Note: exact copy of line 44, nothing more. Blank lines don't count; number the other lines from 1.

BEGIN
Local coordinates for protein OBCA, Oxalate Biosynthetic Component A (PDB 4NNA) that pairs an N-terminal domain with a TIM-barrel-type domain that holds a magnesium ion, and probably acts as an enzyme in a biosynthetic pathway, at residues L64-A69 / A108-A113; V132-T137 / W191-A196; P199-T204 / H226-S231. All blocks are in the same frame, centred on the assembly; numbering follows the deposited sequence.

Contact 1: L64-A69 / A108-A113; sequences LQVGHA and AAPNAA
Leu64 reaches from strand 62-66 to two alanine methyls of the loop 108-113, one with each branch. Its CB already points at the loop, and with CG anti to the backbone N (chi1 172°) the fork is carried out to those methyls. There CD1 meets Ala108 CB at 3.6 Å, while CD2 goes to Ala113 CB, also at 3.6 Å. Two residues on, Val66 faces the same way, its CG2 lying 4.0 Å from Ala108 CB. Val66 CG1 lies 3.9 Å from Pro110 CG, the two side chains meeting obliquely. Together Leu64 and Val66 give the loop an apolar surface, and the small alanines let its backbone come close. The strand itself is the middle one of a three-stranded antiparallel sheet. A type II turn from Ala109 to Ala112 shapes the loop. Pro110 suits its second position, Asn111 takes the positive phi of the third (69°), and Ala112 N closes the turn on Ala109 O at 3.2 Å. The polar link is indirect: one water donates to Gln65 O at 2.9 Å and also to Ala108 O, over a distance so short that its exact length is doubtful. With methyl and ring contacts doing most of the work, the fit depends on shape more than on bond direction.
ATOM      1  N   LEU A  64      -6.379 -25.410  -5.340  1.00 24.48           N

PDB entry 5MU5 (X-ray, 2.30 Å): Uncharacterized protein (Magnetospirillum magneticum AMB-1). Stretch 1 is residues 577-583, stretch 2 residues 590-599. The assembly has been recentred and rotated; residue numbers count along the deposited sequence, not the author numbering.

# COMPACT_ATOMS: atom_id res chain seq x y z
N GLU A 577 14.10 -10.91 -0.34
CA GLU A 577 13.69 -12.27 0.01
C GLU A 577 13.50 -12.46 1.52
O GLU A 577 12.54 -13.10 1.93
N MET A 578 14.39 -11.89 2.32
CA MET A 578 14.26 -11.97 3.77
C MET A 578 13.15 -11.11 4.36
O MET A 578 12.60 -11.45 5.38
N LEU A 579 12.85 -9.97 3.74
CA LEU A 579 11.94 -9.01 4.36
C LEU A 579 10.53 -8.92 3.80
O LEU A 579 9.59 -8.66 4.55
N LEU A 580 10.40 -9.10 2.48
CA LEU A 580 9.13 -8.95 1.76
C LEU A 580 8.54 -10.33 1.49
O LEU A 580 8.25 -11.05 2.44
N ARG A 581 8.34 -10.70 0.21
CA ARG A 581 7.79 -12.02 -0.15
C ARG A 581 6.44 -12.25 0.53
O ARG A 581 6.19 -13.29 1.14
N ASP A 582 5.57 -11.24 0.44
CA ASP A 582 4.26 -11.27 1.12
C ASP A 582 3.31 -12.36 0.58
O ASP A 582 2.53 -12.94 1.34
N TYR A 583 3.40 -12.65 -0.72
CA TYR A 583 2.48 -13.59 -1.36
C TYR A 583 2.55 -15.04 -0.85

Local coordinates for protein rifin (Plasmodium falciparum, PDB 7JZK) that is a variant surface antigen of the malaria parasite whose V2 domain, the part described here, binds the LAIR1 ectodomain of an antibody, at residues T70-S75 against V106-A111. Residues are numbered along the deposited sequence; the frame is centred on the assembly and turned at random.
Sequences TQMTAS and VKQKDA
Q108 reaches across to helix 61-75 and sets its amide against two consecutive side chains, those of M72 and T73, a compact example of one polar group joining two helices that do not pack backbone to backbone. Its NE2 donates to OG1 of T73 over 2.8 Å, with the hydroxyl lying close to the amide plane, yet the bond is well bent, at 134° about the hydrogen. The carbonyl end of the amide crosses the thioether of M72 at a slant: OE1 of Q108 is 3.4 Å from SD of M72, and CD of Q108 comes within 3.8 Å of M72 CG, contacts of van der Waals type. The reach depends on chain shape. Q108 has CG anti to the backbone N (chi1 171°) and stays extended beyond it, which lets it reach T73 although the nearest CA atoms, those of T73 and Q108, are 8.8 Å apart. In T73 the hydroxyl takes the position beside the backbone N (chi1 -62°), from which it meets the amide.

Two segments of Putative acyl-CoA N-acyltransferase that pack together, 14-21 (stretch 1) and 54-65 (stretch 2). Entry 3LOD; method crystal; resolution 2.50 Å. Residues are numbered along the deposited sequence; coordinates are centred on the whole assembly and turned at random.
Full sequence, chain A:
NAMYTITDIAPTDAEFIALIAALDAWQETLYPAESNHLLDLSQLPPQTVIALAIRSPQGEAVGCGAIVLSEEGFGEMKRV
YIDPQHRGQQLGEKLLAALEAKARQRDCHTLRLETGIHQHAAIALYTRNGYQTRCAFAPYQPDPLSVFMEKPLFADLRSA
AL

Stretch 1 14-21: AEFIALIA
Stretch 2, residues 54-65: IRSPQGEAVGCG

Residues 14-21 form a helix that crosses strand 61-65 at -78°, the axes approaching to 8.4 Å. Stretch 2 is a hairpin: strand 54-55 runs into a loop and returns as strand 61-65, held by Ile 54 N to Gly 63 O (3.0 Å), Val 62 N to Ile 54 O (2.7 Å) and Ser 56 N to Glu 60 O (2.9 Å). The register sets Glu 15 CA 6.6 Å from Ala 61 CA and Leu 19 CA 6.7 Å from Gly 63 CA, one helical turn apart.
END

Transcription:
Residues 14-21 form a helix that crosses strand 61-65 at -78°, the axes approaching to 8.4 Å. Stretch 2 is a hairpin: strand 54-55 runs into a loop and returns as strand 61-65, held by Ile 54 N to Gly 63 O (3.0 Å), Val 62 N to Ile 54 O (2.7 Å) and Ser 56 N to Glu 60 O (2.9 Å). The register sets Glu 15 CA 6.6 Å from Ala 61 CA and Leu 19 CA 6.7 Å from Gly 63 CA, one helical turn apart.